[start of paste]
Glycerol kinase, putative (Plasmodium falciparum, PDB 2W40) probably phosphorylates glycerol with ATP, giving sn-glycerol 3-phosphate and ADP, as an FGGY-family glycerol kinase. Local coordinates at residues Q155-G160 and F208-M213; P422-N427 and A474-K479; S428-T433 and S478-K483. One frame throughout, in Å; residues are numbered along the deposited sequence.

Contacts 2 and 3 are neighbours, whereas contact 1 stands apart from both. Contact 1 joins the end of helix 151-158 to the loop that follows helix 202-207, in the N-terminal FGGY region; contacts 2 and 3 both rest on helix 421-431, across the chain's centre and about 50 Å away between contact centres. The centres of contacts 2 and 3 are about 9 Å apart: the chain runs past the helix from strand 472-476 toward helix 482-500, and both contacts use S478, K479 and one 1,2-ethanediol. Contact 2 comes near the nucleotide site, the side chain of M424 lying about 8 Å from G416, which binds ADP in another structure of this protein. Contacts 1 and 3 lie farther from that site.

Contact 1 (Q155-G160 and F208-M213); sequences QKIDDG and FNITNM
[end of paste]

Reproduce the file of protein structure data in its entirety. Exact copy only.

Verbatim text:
Glycerol kinase, putative (Plasmodium falciparum, PDB 2W40) probably phosphorylates glycerol with ATP, giving sn-glycerol 3-phosphate and ADP, as an FGGY-family glycerol kinase. Local coordinates at residues Q155-G160 and F208-M213; P422-N427 and A474-K479; S428-T433 and S478-K483. One frame throughout, in Å; residues are numbered along the deposited sequence.

Contacts 2 and 3 are neighbours, whereas contact 1 stands apart from both. Contact 1 joins the end of helix 151-158 to the loop that follows helix 202-207, in the N-terminal FGGY region; contacts 2 and 3 both rest on helix 421-431, across the chain's centre and about 50 Å away between contact centres. The centres of contacts 2 and 3 are about 9 Å apart: the chain runs past the helix from strand 472-476 toward helix 482-500, and both contacts use S478, K479 and one 1,2-ethanediol. Contact 2 comes near the nucleotide site, the side chain of M424 lying about 8 Å from G416, which binds ADP in another structure of this protein. Contacts 1 and 3 lie farther from that site.

Contact 1 (Q155-G160 and F208-M213); sequences QKIDDG and FNITNM